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«Item type text; Electronic Dissertation Authors DeJong, David Henry Publisher The University of Arizona. Rights Copyright © is held by the author. ...»

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C.R. Olberg, “Report on the San Carlos Irrigation Project and the History of Irrigation along the Gila River,” in San Carlos Irrigation Project, Arizona: Report to the Secretary of War, p. 87.

690 Annual Report Southern California and Southern Arizona Reservations, fiscal year 1915, p. 43.

691 See “Letter of C. H. Niemeyer, Clerk, Board of Pinal County Supervisors, to Honorable Carl Hayden,” dated Florence, Arizona, April 16, 1924, in Pima Indians and the San Carlos Irrigation Project, Hearings before the Committee on Indian Affairs on S. 966, pp.


692 It included a fifteen feet wide upstream apron, a six feet wide main section beneath the weir and a fifty-two feet downstream apron.

A large expanse of talus protected the downstream side of the bridge from erosion. The concrete was five feet thick under the weir itself (where the water pressure was greatest) and 1.5’ thick under the bridge piers.

693 Pima Indians and the San Carlos Irrigation Project, Hearings before the Committee on Indian Affairs on S. 966, p. 13.

298 for the dam and bridge.694 As the road from Chandler to Casa Grande neared completion in 1925, the Arizona Highway Department built a small concrete bridge to span the Santan Floodwater Canal on the north bank of the river to connect the highway with the bridge.695 The dam and bridge were completed on June 30, 1925, absent any public dedication.696 Burke christened the structure Sacaton Diversion Dam. Estimated to cost less than $175,000, the dam and bridge totaled $719,793, with more than $346,000 spent on the bridge.697 The first diversion of water occurred on April 3, 1926.

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694 43 stat. 33. Olberg was sent back to the Los Angeles office to begin designing Coolidge Dam, which had been approved by Congress in June 1924. Annual Report Southern California and Southern Arizona Reservation, fiscal year 1925, p. 77.

695 Indians of the United States: Hearing Before the Committee on Indian Affairs, House of Representatives, p. 1003, 1006. The 1921 Indian Appropriation Act included an additional $225,000 for construction of the dam. See 41. Stat. 408.C.C. Fisher, Report on the San Carlos Project (Department of the Interior, United States Reclamation Service, 1920), p. 254. C.R. Olberg, Plans for Construction, Sacaton Dam and Bridge, (United States Department of the Interior, Indian Irrigation Service, 1922), p. 22.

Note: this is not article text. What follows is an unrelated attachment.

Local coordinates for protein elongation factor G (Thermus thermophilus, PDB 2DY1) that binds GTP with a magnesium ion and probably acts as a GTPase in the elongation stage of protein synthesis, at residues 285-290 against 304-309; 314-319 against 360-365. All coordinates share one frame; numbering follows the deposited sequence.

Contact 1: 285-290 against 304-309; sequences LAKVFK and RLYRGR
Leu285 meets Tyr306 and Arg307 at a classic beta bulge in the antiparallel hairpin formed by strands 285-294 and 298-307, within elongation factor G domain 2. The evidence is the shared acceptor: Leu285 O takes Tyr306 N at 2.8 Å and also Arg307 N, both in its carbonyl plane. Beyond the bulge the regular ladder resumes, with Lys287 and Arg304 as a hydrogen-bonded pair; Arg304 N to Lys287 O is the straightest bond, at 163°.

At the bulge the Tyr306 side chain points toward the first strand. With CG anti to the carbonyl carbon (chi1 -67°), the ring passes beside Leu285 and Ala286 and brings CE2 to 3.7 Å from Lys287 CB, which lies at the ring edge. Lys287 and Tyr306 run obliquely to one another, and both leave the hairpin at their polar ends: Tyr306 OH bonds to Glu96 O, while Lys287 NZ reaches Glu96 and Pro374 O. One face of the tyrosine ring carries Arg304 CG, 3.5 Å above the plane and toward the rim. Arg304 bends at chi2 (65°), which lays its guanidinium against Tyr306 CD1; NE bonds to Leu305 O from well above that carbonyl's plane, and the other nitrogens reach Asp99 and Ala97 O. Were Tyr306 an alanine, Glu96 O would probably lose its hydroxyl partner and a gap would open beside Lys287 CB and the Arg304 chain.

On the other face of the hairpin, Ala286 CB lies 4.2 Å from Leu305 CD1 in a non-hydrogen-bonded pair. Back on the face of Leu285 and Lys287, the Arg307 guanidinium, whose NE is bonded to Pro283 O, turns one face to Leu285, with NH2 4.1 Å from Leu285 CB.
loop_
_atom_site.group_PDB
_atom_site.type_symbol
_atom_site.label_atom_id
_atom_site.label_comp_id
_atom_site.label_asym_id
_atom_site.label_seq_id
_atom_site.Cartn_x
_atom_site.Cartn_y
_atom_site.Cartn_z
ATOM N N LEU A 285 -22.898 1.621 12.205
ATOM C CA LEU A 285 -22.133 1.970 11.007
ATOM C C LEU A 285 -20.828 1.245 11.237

696 See Annual Statistical Report, 1926, p. 3. A smaller bridge spanned the Pima-Sacaton Branch Canal on the south bank. A plaque on the dam simply states the structure was built “with the efficient labor of the Pima and Papago Indians of Southern Arizona.” Annual Report of the Commissioner of Indian Affairs, 1925, p. 21.


See Survey of Conditions of the Indians in the United States, Part 6, January 1930, 71st Congress, 2nd Session (Washington, DC:

GPO, 1930) p. 2466. The gates and hydraulic machinery to operate the dam was not installed until the winter of 1926 and the dam was not considered operational until that fall. The buildings to house the transformers needed to electrically operate the gates and light the bridge were not completed until June 1927. Annual Report Southern California and Southern Arizona Reservation, fiscal year 1927, p.


299 authorized. While the annual diversion of natural flowing water at Ashurst-Hayden averaged 84,434 acre-feet, at Sacaton Dam it was just 1,639 acre-feet.698 Additional groundwater was available to the Pima, although they received far less they expected and for which they had a statutory right. Groundwater was neither as good a quality nor culturally compatible to the Pima, who retained a deep attachment to the waters of the Keli Akimel—Gila River. Consequently, the FCGP benefited off-reservation farmers at the continued detriment of the Pima. Superintendent Albert Kneale later described the project—Sacaton Dam in particular—as “a failure so far as diverting water from the Gila River for irrigation purposes.” While “a most excellent dam[,] had there been any water to divert [it] would have demonstrated its serviceableness.”699 With Ashurst-Hayden Diversion Dam (and especially after the 1929 completion of Coolidge Dam 100 miles upstream), there was little water to divert at Sacaton Dam. Within a few years the dam silted over and lost its effectiveness.700 The FCGP circumscribed the intent of Congress and did nothing to protect Pima water rights. Having water rights for 35,000 acres, the Pima struggled to farm one-fifth of the land. H. A. Brett, Assistant Engineer for the reservation, noted a 48% decrease in acreage due to “repeated crop failure.”701 Sells admitted the division of water was “manifestly unfair to the Indians.” The Indian Rights Association argued that “settlers control[led] the only canal available to carry water so that, during the past two years, very 698 “Irsfeld to Six,” dated Florence, Arizona, October 9, 1926, in SCIP files. See Annual Statistical Report,1925, p.16. Data collected from the annual reports of Distribution of Waters of the Gila River, Gila Water Commissioner, 1934-1955, in SCIP files.